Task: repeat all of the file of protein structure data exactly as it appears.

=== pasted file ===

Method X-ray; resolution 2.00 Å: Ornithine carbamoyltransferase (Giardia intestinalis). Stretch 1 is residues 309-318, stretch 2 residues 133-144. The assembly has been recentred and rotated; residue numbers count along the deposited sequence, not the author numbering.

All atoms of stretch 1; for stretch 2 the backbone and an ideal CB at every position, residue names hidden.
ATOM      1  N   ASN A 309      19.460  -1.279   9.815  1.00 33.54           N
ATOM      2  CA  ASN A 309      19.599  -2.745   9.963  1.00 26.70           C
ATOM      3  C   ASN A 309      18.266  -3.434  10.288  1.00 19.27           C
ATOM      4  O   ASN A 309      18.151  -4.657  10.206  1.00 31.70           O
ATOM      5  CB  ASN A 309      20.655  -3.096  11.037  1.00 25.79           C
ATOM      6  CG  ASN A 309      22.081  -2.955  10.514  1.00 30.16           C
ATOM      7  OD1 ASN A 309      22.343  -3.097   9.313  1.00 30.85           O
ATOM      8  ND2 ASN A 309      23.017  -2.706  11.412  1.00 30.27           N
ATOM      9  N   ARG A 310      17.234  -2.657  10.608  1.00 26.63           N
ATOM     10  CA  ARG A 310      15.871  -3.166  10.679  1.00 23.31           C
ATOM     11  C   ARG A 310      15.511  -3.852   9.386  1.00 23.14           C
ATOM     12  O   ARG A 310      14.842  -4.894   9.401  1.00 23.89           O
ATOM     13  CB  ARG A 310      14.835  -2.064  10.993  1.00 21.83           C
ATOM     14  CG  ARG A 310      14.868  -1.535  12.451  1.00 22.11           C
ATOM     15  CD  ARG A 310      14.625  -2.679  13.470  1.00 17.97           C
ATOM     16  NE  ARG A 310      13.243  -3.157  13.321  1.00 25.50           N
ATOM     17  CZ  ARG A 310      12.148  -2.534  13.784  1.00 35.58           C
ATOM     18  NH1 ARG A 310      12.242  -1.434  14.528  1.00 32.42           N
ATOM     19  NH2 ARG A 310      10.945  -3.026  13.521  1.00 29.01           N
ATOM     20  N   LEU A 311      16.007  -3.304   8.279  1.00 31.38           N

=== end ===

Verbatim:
Method X-ray; resolution 2.00 Å: Ornithine carbamoyltransferase (Giardia intestinalis). Stretch 1 is residues 309-318, stretch 2 residues 133-144. The assembly has been recentred and rotated; residue numbers count along the deposited sequence, not the author numbering.

All atoms of stretch 1; for stretch 2 the backbone and an ideal CB at every position, residue names hidden.
ATOM      1  N   ASN A 309      19.460  -1.279   9.815  1.00 33.54           N
ATOM      2  CA  ASN A 309      19.599  -2.745   9.963  1.00 26.70           C
ATOM      3  C   ASN A 309      18.266  -3.434  10.288  1.00 19.27           C
ATOM      4  O   ASN A 309      18.151  -4.657  10.206  1.00 31.70           O
ATOM      5  CB  ASN A 309      20.655  -3.096  11.037  1.00 25.79           C
ATOM      6  CG  ASN A 309      22.081  -2.955  10.514  1.00 30.16           C
ATOM      7  OD1 ASN A 309      22.343  -3.097   9.313  1.00 30.85           O
ATOM      8  ND2 ASN A 309      23.017  -2.706  11.412  1.00 30.27           N
ATOM      9  N   ARG A 310      17.234  -2.657  10.608  1.00 26.63           N
ATOM     10  CA  ARG A 310      15.871  -3.166  10.679  1.00 23.31           C
ATOM     11  C   ARG A 310      15.511  -3.852   9.386  1.00 23.14           C
ATOM     12  O   ARG A 310      14.842  -4.894   9.401  1.00 23.89           O
ATOM     13  CB  ARG A 310      14.835  -2.064  10.993  1.00 21.83           C
ATOM     14  CG  ARG A 310      14.868  -1.535  12.451  1.00 22.11           C
ATOM     15  CD  ARG A 310      14.625  -2.679  13.470  1.00 17.97           C
ATOM     16  NE  ARG A 310      13.243  -3.157  13.321  1.00 25.50           N
ATOM     17  CZ  ARG A 310      12.148  -2.534  13.784  1.00 35.58           C
ATOM     18  NH1 ARG A 310      12.242  -1.434  14.528  1.00 32.42           N
ATOM     19  NH2 ARG A 310      10.945  -3.026  13.521  1.00 29.01           N
ATOM     20  N   LEU A 311      16.007  -3.304   8.279  1.00 31.38           N